Skip Navigation Download Acrobat Reader 5.0 or higher to view PDF files.

How Banks Limit Underwriting Risk in Commercial Lending

This won’t come as a surprising statement, but in commercial banking there is a tremendous amount of financial risk. It just comes with the territory. The trick to successfully managing risk and approving scenarios that can ultimately be beneficial for all of the involved parties is to address these risks head on. There are many ways that banks measure risks and make informed decisions to minimize their exposure to any potential losses, while also setting up their customers for success.

But first, let’s define the term: What is risk underwriting?

Basically, risk underwriting occurs with the careful and thoughtful development of a process, followed by its effective execution. In banking, the idea is to minimize exposure to losses while also protecting the value of an asset. Many risks can be managed with a good game plan, and a good game plan has several key aspects.

Ways Commercial Banks Address Risk Underwriting 

As for what risk underwriting in banking looks like in action, there are some basic things that banks carefully study before entering into a potentially risky venture. Generally speaking, the five Cs of credit – or the leading factors that play into a borrower’s credit – are given a lot of weight. Those five Cs are Cashflow, Character, Conditions, Collateral, and Capacity. Let’s look at each of those five factors, as well as a couple more insights, below:

1. Strong Cashflow: EBITDA to Annual Debt Service Ratio

The first box for a bank to check in a risk underwriting evaluation is simple enough; can the borrower repay the loan? This can be determined by evaluating the borrower’s cashflow. Banks look for a strong cashflow and then check the ratio of the borrower’s EBITDA (earnings before interest tax depreciation and amortization) to the annual debt service. This simple formula can help demonstrate whether or not the borrower has the ability to repay the loan. The bigger the cushion, the more comfort that a bank has that the borrower can work through a softening in business or an unexpected scenario, like an increase in interest rates.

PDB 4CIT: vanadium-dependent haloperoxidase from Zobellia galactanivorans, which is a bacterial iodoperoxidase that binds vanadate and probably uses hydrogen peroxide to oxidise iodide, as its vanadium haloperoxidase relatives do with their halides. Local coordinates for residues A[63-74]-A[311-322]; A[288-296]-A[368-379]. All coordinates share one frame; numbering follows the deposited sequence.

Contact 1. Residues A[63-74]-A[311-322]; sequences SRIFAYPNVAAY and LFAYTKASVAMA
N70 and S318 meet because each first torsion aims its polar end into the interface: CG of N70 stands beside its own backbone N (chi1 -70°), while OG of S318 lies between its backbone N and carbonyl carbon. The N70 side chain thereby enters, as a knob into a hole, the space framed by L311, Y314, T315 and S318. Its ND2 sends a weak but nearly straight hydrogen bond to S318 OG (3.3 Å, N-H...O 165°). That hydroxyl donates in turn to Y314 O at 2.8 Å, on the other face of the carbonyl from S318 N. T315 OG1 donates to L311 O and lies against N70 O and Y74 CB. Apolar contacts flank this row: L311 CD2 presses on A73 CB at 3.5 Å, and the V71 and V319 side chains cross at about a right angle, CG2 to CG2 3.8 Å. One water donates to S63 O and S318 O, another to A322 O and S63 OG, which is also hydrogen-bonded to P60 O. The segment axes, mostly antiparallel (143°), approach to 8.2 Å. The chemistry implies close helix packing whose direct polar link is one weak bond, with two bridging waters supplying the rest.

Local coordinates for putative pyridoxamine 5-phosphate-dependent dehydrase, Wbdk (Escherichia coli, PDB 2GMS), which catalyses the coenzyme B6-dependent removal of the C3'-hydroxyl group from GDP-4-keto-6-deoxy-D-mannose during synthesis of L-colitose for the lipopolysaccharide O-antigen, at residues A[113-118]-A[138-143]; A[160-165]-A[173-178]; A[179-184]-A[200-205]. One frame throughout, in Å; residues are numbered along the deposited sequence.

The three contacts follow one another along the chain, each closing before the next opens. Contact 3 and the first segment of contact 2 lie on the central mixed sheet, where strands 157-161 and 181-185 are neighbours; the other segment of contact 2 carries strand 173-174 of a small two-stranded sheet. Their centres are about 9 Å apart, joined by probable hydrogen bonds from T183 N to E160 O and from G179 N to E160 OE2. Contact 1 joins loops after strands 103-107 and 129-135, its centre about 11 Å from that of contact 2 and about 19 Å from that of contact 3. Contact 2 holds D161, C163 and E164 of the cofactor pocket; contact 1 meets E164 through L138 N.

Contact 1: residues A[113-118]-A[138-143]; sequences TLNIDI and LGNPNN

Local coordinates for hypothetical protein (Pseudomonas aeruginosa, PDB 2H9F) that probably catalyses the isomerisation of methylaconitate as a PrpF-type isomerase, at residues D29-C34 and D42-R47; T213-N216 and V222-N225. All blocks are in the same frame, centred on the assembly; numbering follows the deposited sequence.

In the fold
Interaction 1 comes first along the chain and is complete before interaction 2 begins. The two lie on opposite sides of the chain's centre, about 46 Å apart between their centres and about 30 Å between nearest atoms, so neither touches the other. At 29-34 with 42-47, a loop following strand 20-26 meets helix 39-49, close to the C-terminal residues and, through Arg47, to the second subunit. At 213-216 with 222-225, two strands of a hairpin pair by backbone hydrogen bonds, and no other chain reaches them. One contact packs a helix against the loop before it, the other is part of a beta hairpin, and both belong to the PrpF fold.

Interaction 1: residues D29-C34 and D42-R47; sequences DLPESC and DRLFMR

2. Strong Balance Sheet: a D/NW < 2 or 2.5:1

Another factor that plays into risk underwriting is a glance at the company balance sheet. This plays into the capacity theme of the five Cs of credit. Like strong cashflow, having a robust balance sheet can give a bank the assurance it needs, especially when looking for multiple repayment sources. An example of a strong balance sheet is one that has a D/NW ratio of less than 2 -2.5 to 1. In layman’s terms, that means for every $2-2.5 in liability a company has, the ownership has $1 of equity in the company. This means the company would have equity in assets that could be sold or financed to pay back the bank loan if the primary source of repayment – the cashflow – fails.

3. Equity in Collateral

Having collateral, or something that hangs in the balance as security for the loan, can also play into common risk underwriting techniques. However, it’s not in the bank’s interest to take the collateral, unless all the other forms of repayment fall through. Banks don’t leverage 100% of the value because then, the borrower will have less incentive to pay back the loan. So, there should be some equity in the collateral, so the bank can be certain that the borrower has skin in the game, so to speak.

4. Liquidity

We’ve all heard the phrase “Cash is king.” This is something that banks believe as well, especially in risk underwriting. It is greatly assuring for a bank to see that a borrower and/or a guarantor has some liquid resources. This shows the borrower can be sustainable through a temporary rough patch, should any occur. This can also be shown with a properly-sized down payment on any loan – or capital.

 5. Good Credit

As with all loans, having good or excellent credit is vital for a bank to feel confident that risk is being managed and mitigated. This is how banks measure a borrower’s Character, by evaluating their credit history. Commercial borrowers need to have a track record of honoring financial obligations. At a minimum, the credit score for a commercial borrower should be above 660. Of course, the higher the score, the better a bank can feel about any risk. Scoring above 700 can give a borrower a much better chance of approval. A score of 750 or above is considered excellent.